Tulane University is a private, nonsectarian research university located in New Orleans, Louisiana, United States...

, renamed Tulane University
Tulane University
Tulane University is a private, nonsectarian research university located in New Orleans, Louisiana, United States...

 in 1884.

American Civil War service



White's studies at Georgetown were interrupted by the American Civil War
American Civil War
The American Civil War was a civil war fought in the United States of America. In response to the election of Abraham Lincoln as President of the United States, 11 southern slave states declared their secession from the United States and formed the Confederate States of America ; the other 25...

. It has been suggested that he returned to Bayou Lafourche
Bayou Lafourche
Bayou Lafourche, originally called Chetimachas River, is a bayou in southeastern Louisiana, United States, that flows into the Gulf of Mexico. The first settlements of Acadians in southern Louisiana were near Bayou Lafourche and Bayou des Écores, which led to a close association of the bayou with...

, where he supposedly enlisted as an infantry
Infantry
Infantrymen are soldiers who are specifically trained for the role of fighting on foot to engage the enemy face to face and have historically borne the brunt of the casualties of combat in wars. As the oldest branch of combat arms, they are the backbone of armies...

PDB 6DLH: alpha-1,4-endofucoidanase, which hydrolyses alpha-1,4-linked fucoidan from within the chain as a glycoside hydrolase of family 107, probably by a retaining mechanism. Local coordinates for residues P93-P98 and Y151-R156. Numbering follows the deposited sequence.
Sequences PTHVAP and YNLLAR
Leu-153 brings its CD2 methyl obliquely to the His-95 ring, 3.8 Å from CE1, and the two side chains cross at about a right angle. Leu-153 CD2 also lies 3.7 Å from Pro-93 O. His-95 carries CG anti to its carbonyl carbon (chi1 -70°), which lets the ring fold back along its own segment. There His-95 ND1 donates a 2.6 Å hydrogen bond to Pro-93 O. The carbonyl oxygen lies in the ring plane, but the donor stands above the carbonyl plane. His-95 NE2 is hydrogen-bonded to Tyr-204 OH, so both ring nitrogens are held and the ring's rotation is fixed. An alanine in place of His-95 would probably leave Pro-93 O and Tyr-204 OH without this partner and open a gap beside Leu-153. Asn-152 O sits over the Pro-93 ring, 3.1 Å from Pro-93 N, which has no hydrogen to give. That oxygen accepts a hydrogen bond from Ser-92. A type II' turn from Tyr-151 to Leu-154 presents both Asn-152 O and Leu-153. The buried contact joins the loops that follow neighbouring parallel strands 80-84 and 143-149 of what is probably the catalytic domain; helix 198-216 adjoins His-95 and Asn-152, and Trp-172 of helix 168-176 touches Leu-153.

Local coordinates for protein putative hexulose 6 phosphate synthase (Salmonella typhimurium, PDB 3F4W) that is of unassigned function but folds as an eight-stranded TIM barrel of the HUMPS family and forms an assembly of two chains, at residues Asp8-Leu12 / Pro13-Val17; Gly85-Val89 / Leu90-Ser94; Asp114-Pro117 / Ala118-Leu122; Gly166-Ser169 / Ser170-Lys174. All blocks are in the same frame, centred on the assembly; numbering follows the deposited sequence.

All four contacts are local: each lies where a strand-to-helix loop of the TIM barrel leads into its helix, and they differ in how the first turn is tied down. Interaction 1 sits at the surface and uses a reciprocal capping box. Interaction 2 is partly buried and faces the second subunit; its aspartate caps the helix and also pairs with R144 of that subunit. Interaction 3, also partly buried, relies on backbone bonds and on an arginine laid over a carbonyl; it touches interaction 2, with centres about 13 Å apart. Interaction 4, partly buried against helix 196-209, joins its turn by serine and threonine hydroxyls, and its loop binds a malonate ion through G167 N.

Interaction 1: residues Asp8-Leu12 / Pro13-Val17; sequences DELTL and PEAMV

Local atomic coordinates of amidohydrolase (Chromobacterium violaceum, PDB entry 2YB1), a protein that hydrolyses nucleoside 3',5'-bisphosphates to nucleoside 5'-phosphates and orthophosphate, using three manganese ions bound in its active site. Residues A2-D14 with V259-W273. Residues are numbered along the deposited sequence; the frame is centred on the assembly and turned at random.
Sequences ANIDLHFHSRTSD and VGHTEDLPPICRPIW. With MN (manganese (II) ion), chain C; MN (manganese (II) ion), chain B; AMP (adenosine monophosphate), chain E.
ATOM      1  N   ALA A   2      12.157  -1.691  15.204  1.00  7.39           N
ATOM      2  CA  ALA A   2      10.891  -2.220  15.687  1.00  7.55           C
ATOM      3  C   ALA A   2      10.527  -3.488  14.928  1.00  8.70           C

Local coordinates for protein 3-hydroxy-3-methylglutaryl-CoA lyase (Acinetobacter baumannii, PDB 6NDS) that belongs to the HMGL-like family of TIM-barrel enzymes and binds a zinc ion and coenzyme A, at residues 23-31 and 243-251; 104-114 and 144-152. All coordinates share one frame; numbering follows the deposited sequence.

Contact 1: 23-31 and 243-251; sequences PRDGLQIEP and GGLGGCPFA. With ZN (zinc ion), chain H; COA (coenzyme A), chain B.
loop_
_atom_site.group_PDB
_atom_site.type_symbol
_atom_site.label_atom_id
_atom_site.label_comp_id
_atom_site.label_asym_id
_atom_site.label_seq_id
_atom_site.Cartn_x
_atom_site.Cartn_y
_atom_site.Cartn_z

man in the Confederate States Army
Confederate States Army
The Confederate States Army was the army of the Confederate States of America while the Confederacy existed during the American Civil War. On February 8, 1861, delegates from the seven Deep South states which had already declared their secession from the United States of America adopted the...

 under General Richard Taylor
Richard Taylor (general)
Richard Taylor was a Confederate general in the American Civil War. He was the son of United States President Zachary Taylor and First Lady Margaret Taylor.-Early life:...

 and eventually attained the rank of lieutenant
Lieutenant
A lieutenant is a junior commissioned officer in many nations' armed forces. Typically, the rank of lieutenant in naval usage, while still a junior officer rank, is senior to the army rank...

. This is questionable, as his widowed mother had remarried and was living with the rest of the family in New Orleans at the time. When he returned to Louisiana, it was probably to his primary home in New Orleans. An apocryphal account states that White was almost captured by General Godfrey Weitzel
Godfrey Weitzel
Godfrey Weitzel was a major general in the Union army during the American Civil War, as well as the acting Mayor of New Orleans during the Federal occupancy of the city.-Early life and career:...

's Union army
Union Army
The Union Army was the land force that fought for the Union during the American Civil War. It was also known as the Federal Army, the U.S. Army, the Northern Army and the National Army...